Here are some examples of citations in the OED of Old English where they use a standalone crossed thorn, Ꝥ:
- Þu aclænsast Ꝥ weofod and ʒehalʒast.
- Þær after com swulke mon-qualm Ꝥ lute hær cwike læfden.
- Heo unwreih þene put Ꝥ hit adronc inne.
- Đer··Ꝥ fyr ne bið ʒidrysnad.
- Þa sæde he [Epicurus] Ꝥ se lust wære Ꝥ hehste good.
- Þu steorest te sea stream Ꝥ hit fleden ne mot fir þan þu markedest.
- Eft is heofena rice ʒelic þam mangere þe sohte Ꝥ gode mere-grot.
- Al swa þat wilde swin Ꝥ wroteð ȝeond þan grouen.
- Swa hwa swa wille sawan westmabære land, atio ærest of ða þornas & þa fyrsas & Ꝥ fearn & ealle þa weod.
That’s the Unicode glyph of a thorn with a stroke:
Þ 00DE LATIN CAPITAL LETTER THORN þ 00FE LATIN SMALL LETTER THORN * Icelandic, Old English, phonetics * Runic letter borrowed into Latin script x (runic letter thurisaz thurs thorn - 16A6) ᚦ 16A6 RUNIC LETTER THURISAZ THURS THORN x (latin small letter thorn - 00FE) Ꝥ A764 LATIN CAPITAL LETTER THORN WITH STROKE ꝥ A765 LATIN SMALL LETTER THORN WITH STROKE Ꝧ A766 LATIN CAPITAL LETTER THORN WITH STROKE THROUGH DESCENDER ꝧ A767 LATIN SMALL LETTER THORN WITH STROKE THROUGH DESCENDER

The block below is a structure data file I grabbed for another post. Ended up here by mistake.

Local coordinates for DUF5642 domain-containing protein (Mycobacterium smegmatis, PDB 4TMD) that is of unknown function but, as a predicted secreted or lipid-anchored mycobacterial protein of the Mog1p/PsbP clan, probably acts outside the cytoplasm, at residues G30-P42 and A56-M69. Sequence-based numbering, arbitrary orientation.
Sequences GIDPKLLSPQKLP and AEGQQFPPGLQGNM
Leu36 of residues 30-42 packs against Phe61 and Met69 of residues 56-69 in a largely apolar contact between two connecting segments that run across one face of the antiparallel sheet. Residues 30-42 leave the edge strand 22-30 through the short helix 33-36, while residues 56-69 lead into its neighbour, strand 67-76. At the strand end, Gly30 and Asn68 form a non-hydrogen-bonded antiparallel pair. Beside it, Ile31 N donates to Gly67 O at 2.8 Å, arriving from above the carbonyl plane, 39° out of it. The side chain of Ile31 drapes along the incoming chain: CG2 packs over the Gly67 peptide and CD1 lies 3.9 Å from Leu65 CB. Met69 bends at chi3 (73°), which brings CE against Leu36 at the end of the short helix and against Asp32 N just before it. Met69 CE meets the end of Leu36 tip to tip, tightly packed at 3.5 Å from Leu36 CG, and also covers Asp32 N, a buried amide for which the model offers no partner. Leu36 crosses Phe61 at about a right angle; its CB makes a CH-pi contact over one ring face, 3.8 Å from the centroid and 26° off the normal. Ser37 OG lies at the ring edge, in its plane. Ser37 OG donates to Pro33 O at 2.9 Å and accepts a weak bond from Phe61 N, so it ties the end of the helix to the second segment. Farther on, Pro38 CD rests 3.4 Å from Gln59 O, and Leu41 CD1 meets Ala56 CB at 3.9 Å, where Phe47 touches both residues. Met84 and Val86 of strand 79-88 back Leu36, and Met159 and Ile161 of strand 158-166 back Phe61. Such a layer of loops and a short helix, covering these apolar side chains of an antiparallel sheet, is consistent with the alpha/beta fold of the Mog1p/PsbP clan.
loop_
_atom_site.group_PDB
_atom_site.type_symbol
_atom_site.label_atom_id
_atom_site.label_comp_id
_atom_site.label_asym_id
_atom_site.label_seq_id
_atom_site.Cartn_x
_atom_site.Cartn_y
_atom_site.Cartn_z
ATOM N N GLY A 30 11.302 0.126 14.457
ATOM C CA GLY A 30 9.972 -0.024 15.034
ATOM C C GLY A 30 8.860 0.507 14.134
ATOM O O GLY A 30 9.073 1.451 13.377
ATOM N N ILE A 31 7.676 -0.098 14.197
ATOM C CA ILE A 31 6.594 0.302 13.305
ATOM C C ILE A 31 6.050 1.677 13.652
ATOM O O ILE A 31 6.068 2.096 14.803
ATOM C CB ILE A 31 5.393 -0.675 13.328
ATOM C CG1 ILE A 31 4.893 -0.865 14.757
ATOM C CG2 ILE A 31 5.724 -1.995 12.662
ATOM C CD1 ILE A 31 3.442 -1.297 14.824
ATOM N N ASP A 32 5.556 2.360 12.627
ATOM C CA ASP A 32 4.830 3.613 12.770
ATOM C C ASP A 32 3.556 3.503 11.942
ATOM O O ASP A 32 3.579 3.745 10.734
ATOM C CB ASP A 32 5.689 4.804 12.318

It may be that it is supposed to be a small thorn with stroke not a capital one. I need a better magnifying glass. :)
If you can't see it in your browser, it looks like this:
But my question is: what does it mean?
What does that mean? Is it a scribal abbreviation for the or that, or both or neither?